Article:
I am a theater critic on a short vacation, so naturally I saw two shows today. Well, technically, one was just a rehearsal (or, as Phil put it, a "stumble through") and the other was a high school concert, but nonetheless, they were both shows.
After Walt and Jeri took Lester for a long walk, Jeri went off to work and dropped Walt and me at the Boston Center for the Arts, where Phil was working.
Phil works with a program under Partners for Youth with Disabilities. This particular program is Access to Theatre, which gives young people with disabilities the opportunity to be in an original production featuring drama, improvisation, movement...and more. We met some amazing people, including Donna, who runs the program.
Steven has cerebral palsy and is a wonderful musician, who plays music with his toes on his iPad. (He is also an activist for rights for the disabled)
These two did a dance to "Proud Mary" (Rollin', rollin', rollin' on the river).
Even Phil got into the act playing a tree in two different skits (one of which I dubbed "Midsummer night's tree").
But the performer who impressed me the most was Linda, who has been part of this program for several years and each year does an original dance.
She closed her eyes and she danced. She didn't care that her belly was hanging out or that she didn't necessarily get the steps right, she was loving every minute of her dance and she was transformed. It was a beautiful thing to see. Apparently one year she did a Harry Potter themed dance. It was stormy out that night and at the end of her dance, she raised her wand up high just at the moment when a huge crack of lightning lit up the glass ceiling. Apparently it was quite an effect, though she modestly told me it was just a coincidence.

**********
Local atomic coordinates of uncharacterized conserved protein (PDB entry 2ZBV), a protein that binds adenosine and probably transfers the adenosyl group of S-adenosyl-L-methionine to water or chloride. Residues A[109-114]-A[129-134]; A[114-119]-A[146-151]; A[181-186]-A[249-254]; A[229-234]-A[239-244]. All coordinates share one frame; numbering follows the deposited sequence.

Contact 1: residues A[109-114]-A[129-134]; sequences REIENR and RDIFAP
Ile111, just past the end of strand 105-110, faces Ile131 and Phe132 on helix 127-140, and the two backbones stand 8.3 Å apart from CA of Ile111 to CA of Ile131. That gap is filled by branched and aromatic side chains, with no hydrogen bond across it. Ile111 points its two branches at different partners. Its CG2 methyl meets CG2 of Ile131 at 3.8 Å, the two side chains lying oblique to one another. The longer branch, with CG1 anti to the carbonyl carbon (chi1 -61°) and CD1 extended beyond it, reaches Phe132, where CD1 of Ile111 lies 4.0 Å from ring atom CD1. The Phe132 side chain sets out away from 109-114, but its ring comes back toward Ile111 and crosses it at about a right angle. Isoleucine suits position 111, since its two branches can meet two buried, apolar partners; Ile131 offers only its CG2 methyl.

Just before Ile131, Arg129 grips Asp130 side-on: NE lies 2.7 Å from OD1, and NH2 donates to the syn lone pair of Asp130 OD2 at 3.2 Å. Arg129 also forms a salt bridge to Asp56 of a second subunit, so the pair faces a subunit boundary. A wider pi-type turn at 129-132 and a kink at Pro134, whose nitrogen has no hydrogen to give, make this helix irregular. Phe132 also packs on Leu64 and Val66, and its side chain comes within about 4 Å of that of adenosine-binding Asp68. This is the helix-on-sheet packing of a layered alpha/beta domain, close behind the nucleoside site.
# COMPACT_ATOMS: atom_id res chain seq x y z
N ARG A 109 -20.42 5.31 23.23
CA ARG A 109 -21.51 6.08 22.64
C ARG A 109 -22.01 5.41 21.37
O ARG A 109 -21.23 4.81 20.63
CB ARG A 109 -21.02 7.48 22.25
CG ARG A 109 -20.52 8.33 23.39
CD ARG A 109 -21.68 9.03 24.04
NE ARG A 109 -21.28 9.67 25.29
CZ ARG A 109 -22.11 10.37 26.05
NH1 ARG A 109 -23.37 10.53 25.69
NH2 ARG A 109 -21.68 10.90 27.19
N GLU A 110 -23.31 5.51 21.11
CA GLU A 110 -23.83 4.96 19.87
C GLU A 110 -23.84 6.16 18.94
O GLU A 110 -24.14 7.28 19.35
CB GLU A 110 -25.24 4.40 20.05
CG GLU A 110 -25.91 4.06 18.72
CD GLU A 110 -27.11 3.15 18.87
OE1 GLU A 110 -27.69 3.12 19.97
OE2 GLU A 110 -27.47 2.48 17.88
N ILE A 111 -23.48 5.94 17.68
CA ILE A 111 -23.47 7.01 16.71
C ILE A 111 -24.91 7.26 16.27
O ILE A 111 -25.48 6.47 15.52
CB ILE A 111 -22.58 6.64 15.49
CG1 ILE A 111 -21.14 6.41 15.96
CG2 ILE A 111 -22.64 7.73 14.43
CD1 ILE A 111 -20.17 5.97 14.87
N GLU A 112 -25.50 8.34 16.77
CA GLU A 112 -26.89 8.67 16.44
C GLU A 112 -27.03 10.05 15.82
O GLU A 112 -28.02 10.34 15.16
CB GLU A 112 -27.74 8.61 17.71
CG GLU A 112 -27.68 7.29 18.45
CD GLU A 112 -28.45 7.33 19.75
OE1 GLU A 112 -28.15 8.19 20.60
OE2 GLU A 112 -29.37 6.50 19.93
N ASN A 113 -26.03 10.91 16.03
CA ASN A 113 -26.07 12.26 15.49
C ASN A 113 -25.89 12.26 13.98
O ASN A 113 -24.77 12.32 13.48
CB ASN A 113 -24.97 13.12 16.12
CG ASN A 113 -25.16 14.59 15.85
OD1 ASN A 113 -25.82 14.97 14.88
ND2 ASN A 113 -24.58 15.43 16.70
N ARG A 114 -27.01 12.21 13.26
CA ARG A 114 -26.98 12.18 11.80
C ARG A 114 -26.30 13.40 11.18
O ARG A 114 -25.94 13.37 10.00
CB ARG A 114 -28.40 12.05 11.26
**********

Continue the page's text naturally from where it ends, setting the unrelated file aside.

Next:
After we left the BCA, we came home, briefly, and then got back on the bus to head downtown to meet Jeri. The second show was the culmination of a five week program Berklee College of Music runs in the summer for high school kids from all over the world. Jeri trains the orchestra that accompanies the Musical Theater Showcase. Her 16 piece orchestra included kids from 5 countries, as well as kids from all across the United States, from California to Maine and one from Alaska.
We went out to dinner with her after the final rehearsal and then Walt and I waited at the entrance to the theater.
No cameras allowed inside, so there are no pictures of the performance, but Jeri's group was awesome and they accompanied musical numbers from Side Show, Assassins, Jekyll & Hyde and Wicked. Great fun to watch and listen to.
The show had started with a Middle Eastern Fusion Ensemble and a huge Chorus. It ended with the "Five Week Singers' Showcase," the five featured singers chosen from 150 who auditioned. The first four were very good (well...I wasn't pleased with one of them) but then Quinton Monteiro came on to sing an arrangement of "Over the Rainbow" that literally brought down the house. If this were a venue for making stars, one was made tonight. Absolutely incredible performance, and though this bore no resemblance to the Judy Garland original, his smile and huge eyes at the end as the audience leaped to their feet cheering, was every bit as memorable.
We are now packing up and getting ready to get to the airport in the morning to catch our flight home. I hate travel days, but at the end of it, there is home and the dogs, and no more trips in the foreseeable future!
I'm going to have to check the TV and see if anything of import happened in the past few days.